An adjournment, however, was decided upon, for Mr. Hannen, who appeared for Messrs. Jardine, Matheson & Co., to furnish Mr. Wainewright with the particulars of the charge against the compradore, but on the day fixed for the hearing neither party put in an appearance at the Court.  It leaked out, however, that an arrangement had been made to refer the matter to three private individuals for investigation, one to be appointed by Messrs. Jardine, Matheson and Co., another by the accused, while the third was to act as umpire.

   Though an ordinary compradore, the defendant was a mandarin of the same rank as the Mixed Court Magistrate, and a prominent member of the Canton Guild, and it was generally supposed at the time that this latter fact - his membership of the Guild - had a great deal to do with the case being settled out of Court.

   Mr. A. C. Westall and Mr. Tong-king-sing were the arbitrators appointed to investigate the case, the former being chosen by Messrs. Jardine, Matheson and Co., and the latter by the accused, with Mr. J. G. Purdon as umpire.  Their decision has not been made public, but we are informed that the found "the compradore guilty of something," and as a result $600 were paid by him into the Mixed Court to be devoted to charitable purposes.  $200 the Magistrate has assigned to the refuge established by him at Sinza, and the $400 he has handed over to the Police, which is to be equally divided between the Hospital in the Shantung Road and the Rev. Dr. Nelson's Hospital. The compradore also loses his position at the Wharf. 

   This apparently ends a case which once threatened to be of considerable importance in view of the action of the Guild.

 

The North China Herald, 25 May 1880

MIXED COURT.

Shanghai, 21st May.

Before the Chinese Magistrate CHEN and W. R. CARLES, Esq., British Assessor.

   Three petty cases of theft and assault were disposed of, two of the culprits receiving a month's imprisonment each, and the third getting the same punishment with 100 blows in addition.

   Messrs. Drysdale, Ringer & Co. sued Tong Chin Chi for Tls. 11,700, the value of piece goods, &c., of which he had not taken delivery.  The case had been before the Court on a previous occasion.  The Court now found that sufficient evidence had not been produced to prove that the contract had been completed, and judgment was accordingly given for the defendant.  The defendant, however, was ordered to pay Tls. 50 for not having returned the Customs re-export passes to Messrs. Drysdale, Ringer & Co. when he determined not to conclude the contract.

   A native merchant named T. W. Song sued a man called Chao Lien-hua as security for a defaulting shroff to the amount of Tls. 812.  The Court considered that there had not been satisfactory proof that full security had been given, nor that the amount alleged to have been lost was established by the account books produced.  The defendant was ordered to pay the sum of $200, which was awarded as damages.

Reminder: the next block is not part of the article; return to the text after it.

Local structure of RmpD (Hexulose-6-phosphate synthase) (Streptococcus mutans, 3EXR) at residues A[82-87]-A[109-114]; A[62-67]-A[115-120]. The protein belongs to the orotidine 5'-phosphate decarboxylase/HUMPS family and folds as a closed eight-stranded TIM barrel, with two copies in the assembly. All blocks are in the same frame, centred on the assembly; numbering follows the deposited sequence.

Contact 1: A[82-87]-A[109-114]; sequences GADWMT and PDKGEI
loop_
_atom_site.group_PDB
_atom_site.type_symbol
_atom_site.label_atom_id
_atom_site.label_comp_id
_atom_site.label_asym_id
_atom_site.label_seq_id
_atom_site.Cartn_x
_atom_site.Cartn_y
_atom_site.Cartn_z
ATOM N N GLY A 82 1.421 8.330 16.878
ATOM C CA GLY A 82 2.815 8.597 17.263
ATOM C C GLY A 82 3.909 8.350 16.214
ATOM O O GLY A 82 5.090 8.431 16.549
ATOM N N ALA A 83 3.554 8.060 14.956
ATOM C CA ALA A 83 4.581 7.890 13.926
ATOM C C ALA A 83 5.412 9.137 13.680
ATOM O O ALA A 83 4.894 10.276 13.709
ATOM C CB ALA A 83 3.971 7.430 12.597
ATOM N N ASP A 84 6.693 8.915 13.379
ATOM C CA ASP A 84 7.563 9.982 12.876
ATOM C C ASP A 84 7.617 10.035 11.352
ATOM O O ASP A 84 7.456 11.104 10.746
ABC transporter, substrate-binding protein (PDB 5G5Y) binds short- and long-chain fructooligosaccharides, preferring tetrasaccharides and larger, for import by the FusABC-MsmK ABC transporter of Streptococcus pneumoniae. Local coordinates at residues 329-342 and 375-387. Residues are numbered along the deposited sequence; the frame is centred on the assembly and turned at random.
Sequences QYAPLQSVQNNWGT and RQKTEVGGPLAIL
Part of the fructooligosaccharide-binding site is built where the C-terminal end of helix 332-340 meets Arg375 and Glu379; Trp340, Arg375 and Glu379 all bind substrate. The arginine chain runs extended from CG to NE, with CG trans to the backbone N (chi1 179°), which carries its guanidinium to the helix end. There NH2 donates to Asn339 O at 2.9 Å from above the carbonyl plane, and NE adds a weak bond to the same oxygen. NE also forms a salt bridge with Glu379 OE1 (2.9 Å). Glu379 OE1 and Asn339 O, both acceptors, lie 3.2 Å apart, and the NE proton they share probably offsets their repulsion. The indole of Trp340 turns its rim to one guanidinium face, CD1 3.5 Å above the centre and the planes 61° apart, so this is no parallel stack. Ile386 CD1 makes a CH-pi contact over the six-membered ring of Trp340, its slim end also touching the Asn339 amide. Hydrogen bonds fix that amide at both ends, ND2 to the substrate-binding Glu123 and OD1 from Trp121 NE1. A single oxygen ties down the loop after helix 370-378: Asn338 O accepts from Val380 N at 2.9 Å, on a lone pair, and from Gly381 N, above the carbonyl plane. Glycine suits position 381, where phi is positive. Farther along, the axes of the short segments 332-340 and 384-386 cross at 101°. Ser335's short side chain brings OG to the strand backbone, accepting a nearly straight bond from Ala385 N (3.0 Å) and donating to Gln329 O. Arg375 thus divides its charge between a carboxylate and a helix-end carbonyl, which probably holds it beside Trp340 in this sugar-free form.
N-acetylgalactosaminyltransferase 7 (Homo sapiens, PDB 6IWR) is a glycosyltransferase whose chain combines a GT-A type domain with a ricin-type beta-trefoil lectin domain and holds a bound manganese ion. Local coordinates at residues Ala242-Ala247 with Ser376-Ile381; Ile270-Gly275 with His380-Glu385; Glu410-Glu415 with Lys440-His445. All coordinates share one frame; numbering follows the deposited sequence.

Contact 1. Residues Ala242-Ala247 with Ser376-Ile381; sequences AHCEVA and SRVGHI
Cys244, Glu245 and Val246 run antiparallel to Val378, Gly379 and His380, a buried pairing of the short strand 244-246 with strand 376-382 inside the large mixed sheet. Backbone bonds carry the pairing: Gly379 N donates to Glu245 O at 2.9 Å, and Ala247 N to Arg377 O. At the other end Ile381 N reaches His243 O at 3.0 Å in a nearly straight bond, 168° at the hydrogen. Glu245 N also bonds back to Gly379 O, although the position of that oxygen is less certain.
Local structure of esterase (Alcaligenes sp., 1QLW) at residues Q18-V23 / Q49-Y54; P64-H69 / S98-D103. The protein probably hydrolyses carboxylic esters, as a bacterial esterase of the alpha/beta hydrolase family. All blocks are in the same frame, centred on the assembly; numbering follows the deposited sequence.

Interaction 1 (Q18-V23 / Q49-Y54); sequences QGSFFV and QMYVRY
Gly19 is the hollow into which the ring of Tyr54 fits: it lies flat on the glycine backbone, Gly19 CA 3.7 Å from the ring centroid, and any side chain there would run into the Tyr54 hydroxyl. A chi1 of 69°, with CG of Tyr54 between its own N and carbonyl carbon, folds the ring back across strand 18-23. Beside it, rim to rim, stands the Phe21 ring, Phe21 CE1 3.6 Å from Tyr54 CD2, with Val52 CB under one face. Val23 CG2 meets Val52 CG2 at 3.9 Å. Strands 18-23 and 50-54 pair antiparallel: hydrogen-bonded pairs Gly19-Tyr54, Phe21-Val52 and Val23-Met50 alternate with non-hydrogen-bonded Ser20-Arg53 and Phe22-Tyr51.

The North China Herald, 1 June 1880

SUMMARY OF NEWS.

[MIXED COURT]

   A Chinaman put in an appearance at the Mixed Court on Tuesday, charged with having in his possession seven large [packers of spurious "tea."  The "teas" was confiscated and ordered to be burnt, and the owner was fined $10, which was sent to the Sinza refuge.

 

The North China Herald, 8 June 1880

MIXED COURT.

Shanghai, 1st June.

Before the Chinese Magistrate CHEN and F. D. CHESHIRE, Esq., U.S. Assessor.

Thefts.

   A skilled workman in the employ of Messrs. S. C. Farnham & Co., who was charged last week before the Court with stealing four plates of zinc worth $12, was brought up on remand.  The offence was proved, and for fifty days he will be engaged on public works in connection with the chain-gang.

   For a petty theft a native was sent to gaol for a week.

Alleged Assault.

   A man was charged by a woman with having assaulted her.  The complainant presented a somewhat picturesque appearance, as she entered the Court in a white robe stained with blood in various places, and was further adorned with sundry cuts about the head.  To add to the effect she also displayed a knife and some broken crockery.  It was stated that the cuts had been inflicted by herself in order to support her charge.  The defendant said that the lady had some bedding, &c., belonging to him.  The Court discharged the prisoner, confiscated the knife and crockery, and ordered the complainant to restore the prisoner's property to him.

 

The North China Herald, 15 June 1880

MIXED COURT.

Shanghai, 11th June.